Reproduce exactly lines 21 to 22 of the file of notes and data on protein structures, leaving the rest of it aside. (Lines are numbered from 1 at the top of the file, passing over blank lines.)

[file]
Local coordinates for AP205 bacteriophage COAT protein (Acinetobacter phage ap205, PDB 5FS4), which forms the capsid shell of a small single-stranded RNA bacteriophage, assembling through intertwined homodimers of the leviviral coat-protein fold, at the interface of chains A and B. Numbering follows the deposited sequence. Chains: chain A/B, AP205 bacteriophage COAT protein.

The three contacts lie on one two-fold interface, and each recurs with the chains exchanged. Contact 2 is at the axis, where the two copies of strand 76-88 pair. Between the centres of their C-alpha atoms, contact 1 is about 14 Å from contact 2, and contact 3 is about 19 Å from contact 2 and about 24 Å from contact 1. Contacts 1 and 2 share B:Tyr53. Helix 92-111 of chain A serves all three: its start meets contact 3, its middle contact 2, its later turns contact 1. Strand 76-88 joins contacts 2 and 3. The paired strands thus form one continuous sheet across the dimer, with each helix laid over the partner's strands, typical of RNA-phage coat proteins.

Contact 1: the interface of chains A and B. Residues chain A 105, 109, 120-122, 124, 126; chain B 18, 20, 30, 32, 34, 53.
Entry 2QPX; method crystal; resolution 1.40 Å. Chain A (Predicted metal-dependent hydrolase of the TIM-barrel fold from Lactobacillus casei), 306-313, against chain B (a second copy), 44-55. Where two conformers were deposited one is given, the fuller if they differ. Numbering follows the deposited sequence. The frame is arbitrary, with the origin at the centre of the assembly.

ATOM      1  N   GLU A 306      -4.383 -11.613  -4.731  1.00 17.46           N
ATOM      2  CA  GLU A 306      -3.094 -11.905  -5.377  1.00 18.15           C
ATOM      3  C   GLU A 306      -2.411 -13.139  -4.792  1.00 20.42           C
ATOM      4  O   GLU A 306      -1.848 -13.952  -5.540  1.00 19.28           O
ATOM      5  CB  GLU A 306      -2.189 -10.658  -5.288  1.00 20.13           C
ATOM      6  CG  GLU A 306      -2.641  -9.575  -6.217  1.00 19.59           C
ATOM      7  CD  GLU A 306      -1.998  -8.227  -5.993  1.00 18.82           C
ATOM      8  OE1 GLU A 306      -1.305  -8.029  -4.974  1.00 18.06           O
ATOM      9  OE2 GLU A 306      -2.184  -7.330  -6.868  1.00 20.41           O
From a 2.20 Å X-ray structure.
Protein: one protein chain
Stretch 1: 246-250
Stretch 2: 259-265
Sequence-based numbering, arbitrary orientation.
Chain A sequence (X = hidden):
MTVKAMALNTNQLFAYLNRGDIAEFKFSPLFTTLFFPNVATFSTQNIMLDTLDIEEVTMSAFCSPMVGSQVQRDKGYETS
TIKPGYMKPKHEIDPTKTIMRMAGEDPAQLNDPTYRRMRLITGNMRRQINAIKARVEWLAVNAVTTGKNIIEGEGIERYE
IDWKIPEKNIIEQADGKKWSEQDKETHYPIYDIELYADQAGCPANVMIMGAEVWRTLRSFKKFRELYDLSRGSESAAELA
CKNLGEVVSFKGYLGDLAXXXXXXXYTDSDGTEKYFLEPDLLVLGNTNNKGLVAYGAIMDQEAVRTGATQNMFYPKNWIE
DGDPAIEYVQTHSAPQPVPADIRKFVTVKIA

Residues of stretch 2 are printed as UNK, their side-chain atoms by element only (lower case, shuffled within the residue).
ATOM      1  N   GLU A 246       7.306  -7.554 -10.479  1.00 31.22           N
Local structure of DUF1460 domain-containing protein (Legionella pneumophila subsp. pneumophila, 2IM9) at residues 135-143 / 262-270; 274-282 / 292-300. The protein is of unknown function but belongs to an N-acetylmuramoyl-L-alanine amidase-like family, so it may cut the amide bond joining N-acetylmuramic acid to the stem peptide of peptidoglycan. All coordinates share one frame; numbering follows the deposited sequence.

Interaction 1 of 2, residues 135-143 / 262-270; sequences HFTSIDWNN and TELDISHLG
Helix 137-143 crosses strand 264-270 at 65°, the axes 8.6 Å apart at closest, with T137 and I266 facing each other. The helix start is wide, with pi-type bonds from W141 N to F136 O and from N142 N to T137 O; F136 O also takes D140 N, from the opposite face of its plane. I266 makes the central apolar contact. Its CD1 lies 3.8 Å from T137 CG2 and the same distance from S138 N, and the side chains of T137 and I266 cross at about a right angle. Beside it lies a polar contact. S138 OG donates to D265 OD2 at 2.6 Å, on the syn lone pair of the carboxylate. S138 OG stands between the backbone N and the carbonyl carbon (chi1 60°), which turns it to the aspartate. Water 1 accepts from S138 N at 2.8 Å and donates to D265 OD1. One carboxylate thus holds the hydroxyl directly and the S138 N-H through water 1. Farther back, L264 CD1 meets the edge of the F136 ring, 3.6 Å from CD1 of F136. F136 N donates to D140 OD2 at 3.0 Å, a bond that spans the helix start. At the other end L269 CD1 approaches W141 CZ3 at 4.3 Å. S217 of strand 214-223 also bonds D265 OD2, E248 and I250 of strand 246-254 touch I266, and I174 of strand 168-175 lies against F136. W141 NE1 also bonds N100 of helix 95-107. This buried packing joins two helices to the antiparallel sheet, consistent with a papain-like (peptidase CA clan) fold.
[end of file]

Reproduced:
TIKPGYMKPKHEIDPTKTIMRMAGEDPAQLNDPTYRRMRLITGNMRRQINAIKARVEWLAVNAVTTGKNIIEGEGIERYE
IDWKIPEKNIIEQADGKKWSEQDKETHYPIYDIELYADQAGCPANVMIMGAEVWRTLRSFKKFRELYDLSRGSESAAELA